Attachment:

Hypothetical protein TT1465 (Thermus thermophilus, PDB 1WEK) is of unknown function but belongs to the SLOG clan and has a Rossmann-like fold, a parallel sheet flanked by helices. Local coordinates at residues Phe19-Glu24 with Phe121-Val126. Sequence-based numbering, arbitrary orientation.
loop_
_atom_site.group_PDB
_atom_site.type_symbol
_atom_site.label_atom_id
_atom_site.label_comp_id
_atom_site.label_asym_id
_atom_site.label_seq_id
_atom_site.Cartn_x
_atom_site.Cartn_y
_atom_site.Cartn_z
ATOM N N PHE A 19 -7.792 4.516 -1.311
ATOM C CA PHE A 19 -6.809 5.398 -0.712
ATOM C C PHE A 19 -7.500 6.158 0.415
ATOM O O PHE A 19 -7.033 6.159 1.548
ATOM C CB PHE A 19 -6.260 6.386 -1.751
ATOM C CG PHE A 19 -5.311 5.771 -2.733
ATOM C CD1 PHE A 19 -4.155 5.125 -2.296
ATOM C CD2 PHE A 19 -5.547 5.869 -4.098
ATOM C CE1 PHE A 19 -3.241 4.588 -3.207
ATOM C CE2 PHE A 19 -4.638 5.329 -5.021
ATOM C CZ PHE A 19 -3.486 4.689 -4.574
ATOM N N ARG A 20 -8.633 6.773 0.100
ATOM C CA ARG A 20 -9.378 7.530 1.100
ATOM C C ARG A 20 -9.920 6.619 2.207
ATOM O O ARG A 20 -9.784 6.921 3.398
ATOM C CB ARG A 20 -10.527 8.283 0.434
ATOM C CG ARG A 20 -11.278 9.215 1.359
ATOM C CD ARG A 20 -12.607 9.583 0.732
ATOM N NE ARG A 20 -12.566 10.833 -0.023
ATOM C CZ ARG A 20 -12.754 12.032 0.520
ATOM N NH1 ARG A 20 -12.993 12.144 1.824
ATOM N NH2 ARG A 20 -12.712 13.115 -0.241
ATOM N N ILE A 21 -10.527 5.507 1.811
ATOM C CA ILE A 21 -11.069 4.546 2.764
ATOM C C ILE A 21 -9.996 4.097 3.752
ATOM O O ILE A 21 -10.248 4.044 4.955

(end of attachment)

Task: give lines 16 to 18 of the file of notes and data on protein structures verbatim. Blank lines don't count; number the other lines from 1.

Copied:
ATOM C CB PHE A 19 -6.260 6.386 -1.751
ATOM C CG PHE A 19 -5.311 5.771 -2.733
ATOM C CD1 PHE A 19 -4.155 5.125 -2.296